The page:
Tag Archives: women to become fully equal in the Church

Gospel Reflection for Lent: How does the Holy Spirit work in our world?

18 Feb

In the gospel for the 1st Sunday of Lent the Holy Spirit leads Jesus into the wilderness, where he duels with the devil.  The Spirit fills Mary, Elizabeth, Zachariah, and Simeon before descending upon Jesus at his baptism and leading him into the desert.  All these activities culminate in Jesus’ first preaching, his inaugural address in his hometown synagogue.  He reads from the prophet Isaiah, “The Spirit of the Lord is upon me and has anointed me to bring glad tiding to the poor, to proclaim liberty to captives and recovery of sight to the blind, to let the oppressed go free, and to proclaim a year of God’s favor” (4.18-19).  Jesus rolls up the scroll, sits down, and with all eyes on him, develops his first sermon—9 words in English, under 50 letters, perfect for Twitter:  “Today this scripture has been fulfilled in your hearing.”  I am that Spirit-filled prophet.

The Holy Spirit anoints Jesus to stir up a year of favor, the jubilee year the Old Testament Book of Leviticus requires every 50 year to give the poor a fresh start, to prevent a permanent underclass.

Makes me wonder what the Holy Spirit is stirring up in our time.  Pope Benedict has done something new is resigning, an act of humility.  He’s done what he can with the strength he has.  Benedict set in motion a Year of Faith that celebrates the 50th anniversary of Vatican II.  Fifty, hum, could it be time for a jubilee year in the Church, a new beginning?  By my lights we profoundly need a Spirit-filled leader who can reengage the Church with the needs of the times and find God coming from the future and not only the past.

Once on a two-hour car ride with my youngest sister and her youngest daughter, we shared our answers to the questions: What two people have most influenced you in your life?  My two were both wise, learned women older than me.  My sister’s two were her children.  Her answer stunned me.  I hadn’t thought about learning from younger people.  As a nun I don’t have children to learn from, and of course, neither do the cardinals who will gather on March 15 to elect a new pope.  Will they elect a leader like their predecessors who appointed them?

How does the Holy Spirit work in our world?  Richard Gaillardetz maintains that one of the most important acts of the Second Vatican Council happened in the first 15 minutes when the bishops voted to recess rather than accept the list of bishops the Curia proposed for membership on the commissions preparing council documents.  The bishops gathered, met one another in language groups, and learned about each others’ abilities.  A greater diversity of members on the commissions resulted.  Diversity opened the doors to the Spirit.  So did, celebrating Eucharist during the Council in various rites, the Byzantine, Syriac, Melekite.  The bishops experienced a bigger church than most knew.

Already in 1963, some bishops noticed the Council included Protestant observers but no Catholic women.  Cardinal Suenens led the rally to include women.  Carmel McEnroe tells about the 23 women who attended Vatican II as auditors in the book Guests in Their Own House. The woman were heads of international organizations of lay people and heads of religious orders, except for one married woman, who with her husband were the head couple in Mexico of the Christian Family Movement.  They had 12 children.  She had a big job representing married Catholics.  The 23 women contributed most to the commission that preparing the Church in the Modern World, Gaudium et Spes. the document closest to the Spirit-filled mission that Jesus announces in his inaugural message, the document that calls Catholics into solidarity with those in our world poor and afflicted.  It is the fullest statement of Catholic social teaching and human rights.  Here is a paragraph the women succeeded in getting into the document.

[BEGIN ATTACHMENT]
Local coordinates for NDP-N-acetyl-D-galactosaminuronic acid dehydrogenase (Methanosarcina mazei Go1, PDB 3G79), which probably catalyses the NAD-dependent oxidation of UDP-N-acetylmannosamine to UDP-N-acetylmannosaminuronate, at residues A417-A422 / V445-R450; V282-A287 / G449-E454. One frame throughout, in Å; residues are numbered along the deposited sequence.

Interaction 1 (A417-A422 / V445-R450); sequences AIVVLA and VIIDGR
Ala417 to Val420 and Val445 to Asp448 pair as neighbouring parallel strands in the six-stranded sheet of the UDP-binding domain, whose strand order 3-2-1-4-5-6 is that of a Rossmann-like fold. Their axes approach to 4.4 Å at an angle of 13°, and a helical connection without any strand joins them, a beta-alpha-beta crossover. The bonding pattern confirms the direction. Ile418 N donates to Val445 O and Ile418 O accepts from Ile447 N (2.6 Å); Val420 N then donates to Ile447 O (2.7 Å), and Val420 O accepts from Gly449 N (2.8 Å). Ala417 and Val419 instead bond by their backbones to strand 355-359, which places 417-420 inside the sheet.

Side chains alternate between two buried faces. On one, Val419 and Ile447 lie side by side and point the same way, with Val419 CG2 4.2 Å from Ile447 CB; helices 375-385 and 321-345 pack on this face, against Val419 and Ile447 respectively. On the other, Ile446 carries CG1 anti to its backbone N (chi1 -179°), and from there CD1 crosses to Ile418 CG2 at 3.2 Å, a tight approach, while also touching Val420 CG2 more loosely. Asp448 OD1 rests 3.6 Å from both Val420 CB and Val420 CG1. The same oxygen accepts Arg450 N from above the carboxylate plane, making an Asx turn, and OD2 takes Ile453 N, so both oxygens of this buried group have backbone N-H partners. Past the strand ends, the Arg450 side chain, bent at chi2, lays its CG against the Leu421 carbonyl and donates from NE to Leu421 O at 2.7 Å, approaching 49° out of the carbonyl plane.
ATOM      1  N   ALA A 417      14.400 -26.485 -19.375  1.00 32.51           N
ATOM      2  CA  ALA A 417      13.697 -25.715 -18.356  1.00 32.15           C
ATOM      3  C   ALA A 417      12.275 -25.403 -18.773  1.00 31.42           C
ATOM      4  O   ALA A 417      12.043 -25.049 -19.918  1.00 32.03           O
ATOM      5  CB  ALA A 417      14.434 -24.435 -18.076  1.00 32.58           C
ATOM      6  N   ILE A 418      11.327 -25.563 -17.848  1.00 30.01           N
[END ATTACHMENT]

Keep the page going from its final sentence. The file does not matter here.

“With respect to the fundamental rights of the person, every type of discrimination, whether social or cultural, whether based on sex, race, color, social condition, language, or religion is to be overcome and eradicated as contrary to God’s intent (GS29).

Now is a crucial time for we the People of God, the whole People of God, the Baptized, male and female, clergy and laity to participate fully, actively, consciously in our life as Church.  Now is a time to pray for sure.  Now is also a time to let the Spirit of God do something new in all of us.  Benedict started to twitter online.  Maybe we can create access to the cardinals online.  We can give voice to the needs of the poor, the need for women to become fully equal in the Church, the need to welcome and connect with alienated Catholic.  Let the whole Church find ways to text and tweet, blog, and send cards and emails, dialogue with our neighbors, and be part of the election.  Visit Futurechurch.org.

I heard Father Geoffrey Diekmann speak on the occasion of the 25th anniversary of Vatican II.  Someone raised a hand and asked him why there were no women scripture scholars on the committee that created the new lectionary.  “We never thought of it then,” he said.  What about now?

As we begin Lent, Jesus challenges us to live God’s word as he does.  May the Holy Spirit lead us as well as the Irish say to speak the truth and shame the devil.

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